A pioneer of the Catholic blogosphere, Amy Welborn, popular before I came onto the stage, has on her site a comment or three about a Mass she experienced.
Here is the part I found most interesting. My emphases:
When I went to Mass on New Year’s Day there, I thought about what “pastoral” means. It’s a word with many dimensions, and there are many ways to be “pastoral.” One foundational way is to give the people what the Church wants them to have, and not impose one’s own ideology or narcissistic personality on the ritual, whether we are ordained or lay. It’s respectful all around. It’s respectful of the Holy Spirit working through the Church’s tradition of prayer and worship, it’s respectful of the maturity of the people in the pews, it’s respectful of the delicate dynamic between human and divine action at work in all the Church’s life. God works through our efforts and presence, but we have to be continually humble and discerning of when our own needs and desires are creeping into the picture and threatening to distort what is there. When a “pastorally sensitive” liturgy turns on the opinions, tastes and likes of the celebrant, musicians and liturgy committee, you never end up with a “pastorally sensitive” liturgy. You end up with a liturgy that – not surprisingly – reflects the opinions, tastes and likes of the celebrant, musicians and liturgy committee with, quite often, personalities, rather than ritual, dominating the proceedings.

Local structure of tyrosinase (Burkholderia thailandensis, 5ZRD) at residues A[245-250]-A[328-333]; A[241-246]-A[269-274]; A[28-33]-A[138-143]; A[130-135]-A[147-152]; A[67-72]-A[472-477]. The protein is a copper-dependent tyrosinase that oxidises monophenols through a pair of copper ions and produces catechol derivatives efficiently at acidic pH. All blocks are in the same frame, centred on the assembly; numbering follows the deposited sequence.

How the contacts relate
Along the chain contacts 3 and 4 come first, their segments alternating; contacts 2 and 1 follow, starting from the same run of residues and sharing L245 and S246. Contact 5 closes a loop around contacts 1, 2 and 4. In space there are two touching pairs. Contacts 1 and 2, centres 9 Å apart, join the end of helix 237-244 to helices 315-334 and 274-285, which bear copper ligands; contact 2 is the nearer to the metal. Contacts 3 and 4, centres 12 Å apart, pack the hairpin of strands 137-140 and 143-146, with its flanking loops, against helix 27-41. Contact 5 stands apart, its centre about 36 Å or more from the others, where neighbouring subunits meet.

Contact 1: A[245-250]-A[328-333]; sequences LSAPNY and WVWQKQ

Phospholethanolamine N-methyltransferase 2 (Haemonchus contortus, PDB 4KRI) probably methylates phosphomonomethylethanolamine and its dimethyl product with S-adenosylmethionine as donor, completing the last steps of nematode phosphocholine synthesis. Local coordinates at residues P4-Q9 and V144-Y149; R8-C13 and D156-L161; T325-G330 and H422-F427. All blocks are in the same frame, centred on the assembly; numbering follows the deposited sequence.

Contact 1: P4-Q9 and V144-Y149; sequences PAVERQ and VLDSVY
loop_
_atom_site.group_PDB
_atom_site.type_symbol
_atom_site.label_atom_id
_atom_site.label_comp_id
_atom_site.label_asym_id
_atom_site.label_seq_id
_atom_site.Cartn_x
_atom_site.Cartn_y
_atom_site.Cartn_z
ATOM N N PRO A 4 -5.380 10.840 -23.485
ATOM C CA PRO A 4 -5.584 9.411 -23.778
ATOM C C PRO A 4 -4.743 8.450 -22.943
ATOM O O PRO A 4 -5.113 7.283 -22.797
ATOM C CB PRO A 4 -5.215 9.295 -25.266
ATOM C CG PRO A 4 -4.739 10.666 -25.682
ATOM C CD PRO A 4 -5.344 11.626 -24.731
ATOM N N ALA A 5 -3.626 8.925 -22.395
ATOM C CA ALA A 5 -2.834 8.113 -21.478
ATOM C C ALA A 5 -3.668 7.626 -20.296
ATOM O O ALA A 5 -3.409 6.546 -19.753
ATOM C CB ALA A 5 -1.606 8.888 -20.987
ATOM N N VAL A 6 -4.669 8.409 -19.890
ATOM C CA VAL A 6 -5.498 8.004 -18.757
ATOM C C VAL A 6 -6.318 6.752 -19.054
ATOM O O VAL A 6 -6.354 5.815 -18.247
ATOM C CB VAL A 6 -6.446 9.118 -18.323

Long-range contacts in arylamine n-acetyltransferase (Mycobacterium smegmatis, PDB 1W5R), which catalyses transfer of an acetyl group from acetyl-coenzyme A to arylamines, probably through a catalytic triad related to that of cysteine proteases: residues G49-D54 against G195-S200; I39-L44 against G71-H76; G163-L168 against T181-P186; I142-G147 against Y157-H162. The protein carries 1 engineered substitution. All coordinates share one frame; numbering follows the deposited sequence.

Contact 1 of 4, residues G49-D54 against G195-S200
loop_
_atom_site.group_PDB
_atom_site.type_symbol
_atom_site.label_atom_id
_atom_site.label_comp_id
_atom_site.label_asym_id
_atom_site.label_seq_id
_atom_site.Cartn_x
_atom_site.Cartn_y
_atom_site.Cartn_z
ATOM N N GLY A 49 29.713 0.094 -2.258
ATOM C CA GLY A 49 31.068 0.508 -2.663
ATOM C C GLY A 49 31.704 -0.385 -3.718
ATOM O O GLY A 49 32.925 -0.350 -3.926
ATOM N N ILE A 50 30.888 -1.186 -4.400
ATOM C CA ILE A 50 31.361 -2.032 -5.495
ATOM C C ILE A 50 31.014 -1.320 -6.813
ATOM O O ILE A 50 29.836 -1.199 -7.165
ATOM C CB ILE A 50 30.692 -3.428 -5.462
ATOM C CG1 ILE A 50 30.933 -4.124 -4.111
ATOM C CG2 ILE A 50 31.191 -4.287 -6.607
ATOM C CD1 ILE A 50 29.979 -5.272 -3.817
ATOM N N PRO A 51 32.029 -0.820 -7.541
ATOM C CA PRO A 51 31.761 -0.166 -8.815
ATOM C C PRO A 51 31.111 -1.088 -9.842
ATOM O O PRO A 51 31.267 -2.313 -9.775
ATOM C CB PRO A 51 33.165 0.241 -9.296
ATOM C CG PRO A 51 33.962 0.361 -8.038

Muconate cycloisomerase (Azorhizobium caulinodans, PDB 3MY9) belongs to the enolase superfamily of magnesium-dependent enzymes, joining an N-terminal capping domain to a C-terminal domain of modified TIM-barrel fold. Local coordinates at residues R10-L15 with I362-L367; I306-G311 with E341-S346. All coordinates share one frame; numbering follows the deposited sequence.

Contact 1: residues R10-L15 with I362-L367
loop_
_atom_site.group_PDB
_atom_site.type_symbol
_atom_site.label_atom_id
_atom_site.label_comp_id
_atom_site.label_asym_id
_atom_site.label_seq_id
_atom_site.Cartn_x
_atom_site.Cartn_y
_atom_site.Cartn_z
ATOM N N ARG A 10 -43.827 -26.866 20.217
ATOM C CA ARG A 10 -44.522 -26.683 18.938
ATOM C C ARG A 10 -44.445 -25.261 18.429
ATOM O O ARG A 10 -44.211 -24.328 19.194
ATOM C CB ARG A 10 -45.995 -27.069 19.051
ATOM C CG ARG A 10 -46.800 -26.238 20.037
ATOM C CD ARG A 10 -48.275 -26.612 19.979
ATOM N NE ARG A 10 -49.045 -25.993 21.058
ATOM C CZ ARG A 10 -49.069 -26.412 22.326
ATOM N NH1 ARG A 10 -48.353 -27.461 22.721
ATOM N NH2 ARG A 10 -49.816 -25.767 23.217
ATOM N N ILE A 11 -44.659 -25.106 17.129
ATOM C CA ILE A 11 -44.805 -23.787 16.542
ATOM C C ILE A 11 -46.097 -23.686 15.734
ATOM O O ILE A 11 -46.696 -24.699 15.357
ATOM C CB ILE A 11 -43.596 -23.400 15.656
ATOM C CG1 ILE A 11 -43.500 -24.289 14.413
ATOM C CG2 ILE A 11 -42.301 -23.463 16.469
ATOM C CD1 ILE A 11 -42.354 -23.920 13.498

There’s a school of formation that believed that “the people” would best experience Christ through the distinctive personality of the minister – so that the celebrant’s warm, welcoming, and personal style was key in an individual and community’s encounter with Christ. It’s too much. It makes an idol of that person at the center. It opens a door to manipulation and cults of personality. We certainly meet Christ through the love and compassion of others, but structures and rituals exist as a form of checks and balances – to minimize the chances of an attention-seeking cleric or other minister to exploit his or her leadership position, and to afford a setting for prayer so the rest of us aren’t dominated by that personality.
When I went to Mass this week, the priest, quite honestly, hardly “did anything” – from an external perspective. He prayed the appropriate prayers – chanted most of them – without inserting his own extemporaneous remarks. He preached. But there were two deacons, several servers and a lot of music that was well done, but not intrusive or overbearing. In other words, the whole thing was organic, with no one piece or person dominating.
Read the rest there.
Allow me to add that the word is pástoral and not pastóral, pástorally and not pastórally, and FOR THE LOVE OF ALL THAT’S HOLY not ever “pas-tó-ree-al.”
Pastorally sensitive liturgy?
Reason #87 for Summorum Pontificum.